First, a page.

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Buying Bonds “Makes No Practical Sense”: Doug Dachille

Aaron Task
Editor in Chief
Daily Ticker

It's been a tough week for the bulls, who are probably glad the stock market is closed Friday in observance of Good Friday, and doubly so after this morning's much weaker-than-expected jobs report.

The stock market got whipsawed midweek by both renewed fears about Europe and new concerns the Fed won't be doing another round of quantitative easing anytime soon.

Fears that the Fed won't be doing another round of bond purchases also hit the Treasury market, which suffered its biggest selloff in three weeks on Tuesday.

After approaching 2.30% on Tuesday, yields on the 10-year Treasury quickly retreated below 2.20% Thursday and were falling again Friday morning after the government said U.S. payrolls rose just 120,000 in March, the fewest in five months and well below expectations. In recent trading, the yield on the 10-year Treasury was down to 2.07%.

At least for the moment, the "bond bubble" so many pundits are trying to call shows few signs it's about to burst. Apparently, fear of a European crisis plus weaker-than-expected economic data trump worries about whether QE3 is coming or not.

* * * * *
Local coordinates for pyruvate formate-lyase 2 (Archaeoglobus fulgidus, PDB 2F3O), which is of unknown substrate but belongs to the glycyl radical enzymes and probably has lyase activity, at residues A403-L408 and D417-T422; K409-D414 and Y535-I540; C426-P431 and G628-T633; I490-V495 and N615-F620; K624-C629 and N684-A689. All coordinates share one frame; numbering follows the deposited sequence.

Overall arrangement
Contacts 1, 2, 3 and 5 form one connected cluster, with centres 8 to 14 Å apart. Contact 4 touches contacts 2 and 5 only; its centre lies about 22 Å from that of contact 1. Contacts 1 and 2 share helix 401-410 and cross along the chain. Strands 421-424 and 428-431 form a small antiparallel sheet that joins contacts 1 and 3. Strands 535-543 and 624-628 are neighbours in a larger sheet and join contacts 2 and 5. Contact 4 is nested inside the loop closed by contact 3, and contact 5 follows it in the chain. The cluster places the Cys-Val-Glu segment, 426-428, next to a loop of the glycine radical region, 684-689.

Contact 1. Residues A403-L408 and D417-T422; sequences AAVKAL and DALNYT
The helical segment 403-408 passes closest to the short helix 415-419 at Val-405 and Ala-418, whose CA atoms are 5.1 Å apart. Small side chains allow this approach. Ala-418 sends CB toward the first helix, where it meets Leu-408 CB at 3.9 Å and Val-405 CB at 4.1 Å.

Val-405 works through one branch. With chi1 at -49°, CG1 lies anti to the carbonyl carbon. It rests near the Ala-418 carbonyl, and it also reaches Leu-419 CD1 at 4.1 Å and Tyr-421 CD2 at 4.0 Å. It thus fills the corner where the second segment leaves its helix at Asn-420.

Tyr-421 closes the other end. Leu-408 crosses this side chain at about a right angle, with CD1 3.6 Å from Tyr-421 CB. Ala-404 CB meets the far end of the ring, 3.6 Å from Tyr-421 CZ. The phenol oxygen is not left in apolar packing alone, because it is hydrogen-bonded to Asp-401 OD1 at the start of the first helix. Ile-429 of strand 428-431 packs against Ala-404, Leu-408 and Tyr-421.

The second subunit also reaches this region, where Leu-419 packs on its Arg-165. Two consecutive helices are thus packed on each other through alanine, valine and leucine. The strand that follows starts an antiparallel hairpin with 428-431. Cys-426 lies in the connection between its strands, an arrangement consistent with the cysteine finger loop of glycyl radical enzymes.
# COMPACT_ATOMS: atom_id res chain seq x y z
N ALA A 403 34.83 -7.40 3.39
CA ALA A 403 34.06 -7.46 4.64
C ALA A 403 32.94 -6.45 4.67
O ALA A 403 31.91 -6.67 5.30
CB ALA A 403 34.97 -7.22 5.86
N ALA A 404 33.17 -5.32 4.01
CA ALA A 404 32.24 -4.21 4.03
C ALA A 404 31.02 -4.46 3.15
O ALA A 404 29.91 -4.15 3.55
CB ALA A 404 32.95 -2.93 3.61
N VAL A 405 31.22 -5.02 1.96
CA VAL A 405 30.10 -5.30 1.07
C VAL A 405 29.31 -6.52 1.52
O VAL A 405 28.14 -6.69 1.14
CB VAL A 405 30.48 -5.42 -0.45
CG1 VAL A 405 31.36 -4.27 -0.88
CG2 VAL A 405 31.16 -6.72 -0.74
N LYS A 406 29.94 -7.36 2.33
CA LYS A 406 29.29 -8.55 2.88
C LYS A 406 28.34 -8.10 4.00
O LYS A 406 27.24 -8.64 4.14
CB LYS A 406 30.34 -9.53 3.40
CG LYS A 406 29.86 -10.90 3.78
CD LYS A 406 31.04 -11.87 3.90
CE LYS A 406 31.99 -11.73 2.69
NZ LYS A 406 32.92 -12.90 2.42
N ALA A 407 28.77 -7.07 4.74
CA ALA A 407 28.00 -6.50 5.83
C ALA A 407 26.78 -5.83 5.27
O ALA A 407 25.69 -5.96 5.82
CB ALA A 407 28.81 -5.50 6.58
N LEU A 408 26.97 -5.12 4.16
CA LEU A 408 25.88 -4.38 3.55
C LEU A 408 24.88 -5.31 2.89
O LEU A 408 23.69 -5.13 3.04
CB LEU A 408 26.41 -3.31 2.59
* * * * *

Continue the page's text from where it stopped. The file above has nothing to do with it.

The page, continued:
Bonds Make No Sense

Still, "no investor other than the government would be willing to own bonds at these levels," says Doug Dachille, president and CIO of First Principles Capital Management. "It makes no practical sense."

Treasuries still seem to benefit from the "flight-to-safety" trade and have an underlying bid from the Fed, which are supporting prices. But bond yields are below the rate of inflation, which makes Treasuries uneconomical, Dachille says.

"The reason you save money today is you believe you'll have more money tomorrow to buy more goods," he says. "You have to beat inflation. Why else would you save money?"

Of course, some believe Ben Bernanke is hoping many Americans will come to the same conclusion and spend, rather than save, in order to prop up the economy.

"I would agree with that policy if we were Japan and had an overabundance of savings," Dachille says. "[But] to try and motivate consumption in a time when people haven't saved enough in the first place...and then lower the returns on savings actually is counterproductive. When returns on your savings go down, you actually have to save more to retire sometime in the future."

In a nutshell, this explains why there's been such a focus on dividend-paying stocks in the past year and why, generally, many experts say stocks are more attractive than bonds at current levels.

Dachille says he doesn't invest in stocks because he doesn't like to invest in what he doesn't know. In the world of fixed-income, he recommends TIPS because they are "the only thing that will protect you" when inflation makes its inevitable comeback.